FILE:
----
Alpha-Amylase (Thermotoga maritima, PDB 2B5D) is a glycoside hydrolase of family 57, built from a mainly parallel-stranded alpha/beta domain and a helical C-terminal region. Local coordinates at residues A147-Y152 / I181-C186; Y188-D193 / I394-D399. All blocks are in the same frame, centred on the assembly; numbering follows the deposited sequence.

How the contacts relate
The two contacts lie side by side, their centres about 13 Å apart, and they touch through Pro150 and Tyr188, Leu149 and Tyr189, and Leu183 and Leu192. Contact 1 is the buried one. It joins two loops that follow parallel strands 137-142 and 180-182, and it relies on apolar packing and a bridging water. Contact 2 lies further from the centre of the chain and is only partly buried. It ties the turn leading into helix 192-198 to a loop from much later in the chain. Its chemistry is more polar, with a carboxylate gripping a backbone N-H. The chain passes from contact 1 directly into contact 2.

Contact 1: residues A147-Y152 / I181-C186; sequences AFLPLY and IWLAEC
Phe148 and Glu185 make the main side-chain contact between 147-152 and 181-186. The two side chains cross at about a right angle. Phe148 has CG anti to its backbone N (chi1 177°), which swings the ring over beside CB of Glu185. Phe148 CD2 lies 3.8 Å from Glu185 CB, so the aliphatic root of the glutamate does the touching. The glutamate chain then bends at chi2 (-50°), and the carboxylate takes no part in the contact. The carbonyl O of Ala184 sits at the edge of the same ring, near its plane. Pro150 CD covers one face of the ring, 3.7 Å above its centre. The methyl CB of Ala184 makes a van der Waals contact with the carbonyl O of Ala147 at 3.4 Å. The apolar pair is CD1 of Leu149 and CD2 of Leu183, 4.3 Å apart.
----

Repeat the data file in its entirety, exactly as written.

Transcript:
Alpha-Amylase (Thermotoga maritima, PDB 2B5D) is a glycoside hydrolase of family 57, built from a mainly parallel-stranded alpha/beta domain and a helical C-terminal region. Local coordinates at residues A147-Y152 / I181-C186; Y188-D193 / I394-D399. All blocks are in the same frame, centred on the assembly; numbering follows the deposited sequence.

How the contacts relate
The two contacts lie side by side, their centres about 13 Å apart, and they touch through Pro150 and Tyr188, Leu149 and Tyr189, and Leu183 and Leu192. Contact 1 is the buried one. It joins two loops that follow parallel strands 137-142 and 180-182, and it relies on apolar packing and a bridging water. Contact 2 lies further from the centre of the chain and is only partly buried. It ties the turn leading into helix 192-198 to a loop from much later in the chain. Its chemistry is more polar, with a carboxylate gripping a backbone N-H. The chain passes from contact 1 directly into contact 2.

Contact 1: residues A147-Y152 / I181-C186; sequences AFLPLY and IWLAEC
Phe148 and Glu185 make the main side-chain contact between 147-152 and 181-186. The two side chains cross at about a right angle. Phe148 has CG anti to its backbone N (chi1 177°), which swings the ring over beside CB of Glu185. Phe148 CD2 lies 3.8 Å from Glu185 CB, so the aliphatic root of the glutamate does the touching. The glutamate chain then bends at chi2 (-50°), and the carboxylate takes no part in the contact. The carbonyl O of Ala184 sits at the edge of the same ring, near its plane. Pro150 CD covers one face of the ring, 3.7 Å above its centre. The methyl CB of Ala184 makes a van der Waals contact with the carbonyl O of Ala147 at 3.4 Å. The apolar pair is CD1 of Leu149 and CD2 of Leu183, 4.3 Å apart.